Making Our Own Market: Black Children’s Books & Authors

Looking for new releases by Black children’s book creators? Black Children’s Books & Authors (BCBA) has you covered. Each month, they share a list of books that have debuted. BCBA has become a go-to source for keeping in the know.

The many ways BCBA supports Black authors and illustrators include hosting cover reveals, providing an author directory including traditionally- and self-published authors and a guide to books by Black creators grouped by genre and theme. They boost social media posts and plan to host a book fest. We are proud to have Stacy Ladonna of BCBA sharing their mission and offering tips to help Black authors and illustrators succeed.

Our Stories Matter

By Stacy Ladonna

It is an absolute honor to share Black Children’s Books and Authors’ (BCBA) story with The Brown Bookshelf community. BCBA is a nonprofit organization whose mission is to promote awareness of children’s and young adult literature by Black authors.

In July 2013, I started a Tumblr account with the intent of posting children’s books that featured Black people or were written by Black authors. In my quest to find such literature, I discovered that White authors wrote most of it. I found this revelation to be frustrating, to say the least, but interesting. My thoughts were, “Where are the Black authors? Why do White people get to tell everybody’s stories? And Black people write, right?” Of course, I knew that Black people write. I was a writer. But I wondered if our stories mattered—because I couldn’t find them. I soon realized that my difficulties in finding such books were related to the dearth of those books being published by major publishing houses. I was then motivated to focus solely on children’s literature written by Black authors. I surmised that if I had a difficult time finding Black authors of children’s books, then others may be, too. I began researching and compiling a list of Black children’s authors, not knowing what I was going to do with the information beyond Tumblr.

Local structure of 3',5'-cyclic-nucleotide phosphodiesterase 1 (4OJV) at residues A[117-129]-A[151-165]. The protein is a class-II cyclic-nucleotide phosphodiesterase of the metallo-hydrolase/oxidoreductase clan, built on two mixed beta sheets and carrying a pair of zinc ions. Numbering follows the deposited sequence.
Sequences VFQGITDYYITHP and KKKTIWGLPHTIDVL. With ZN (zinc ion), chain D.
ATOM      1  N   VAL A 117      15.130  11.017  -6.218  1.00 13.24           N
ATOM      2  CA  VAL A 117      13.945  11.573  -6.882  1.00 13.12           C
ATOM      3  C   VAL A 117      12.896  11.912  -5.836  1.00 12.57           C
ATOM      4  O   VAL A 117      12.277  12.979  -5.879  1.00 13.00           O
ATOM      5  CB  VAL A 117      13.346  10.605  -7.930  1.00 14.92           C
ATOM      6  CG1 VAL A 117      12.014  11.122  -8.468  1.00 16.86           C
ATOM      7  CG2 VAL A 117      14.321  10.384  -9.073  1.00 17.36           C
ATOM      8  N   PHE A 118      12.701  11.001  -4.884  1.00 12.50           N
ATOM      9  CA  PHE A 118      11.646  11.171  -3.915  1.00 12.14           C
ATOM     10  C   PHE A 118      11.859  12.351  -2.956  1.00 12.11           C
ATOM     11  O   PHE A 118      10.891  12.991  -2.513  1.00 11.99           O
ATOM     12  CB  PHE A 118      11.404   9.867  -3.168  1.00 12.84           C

What began as a simple interest led to me spending countless hours looking for Black children’s authors, upcoming new releases, and reading about the importance of having such literature in homes and classrooms. As a mother of adult children, I did not realize when they were children the importance of having books in our home that reflected them, so I did not look for Black authors when we visited the library. All this was new and empowering information for me. The Brown Bookshelf’s “28 Days” features; Rudine Sims Bishop’s, Free Within Ourselves and her metaphor “Mirrors, Windows, and Sliding Glass Doors”; the Cooperative Children’s Book Center’s stats on children’s book publishing; Walter Dean Myers’s New York Times opinion piece, “Where Are the People of Color in Children’s Books?”; and other voices in the industry have been valuable sources of information and wisdom.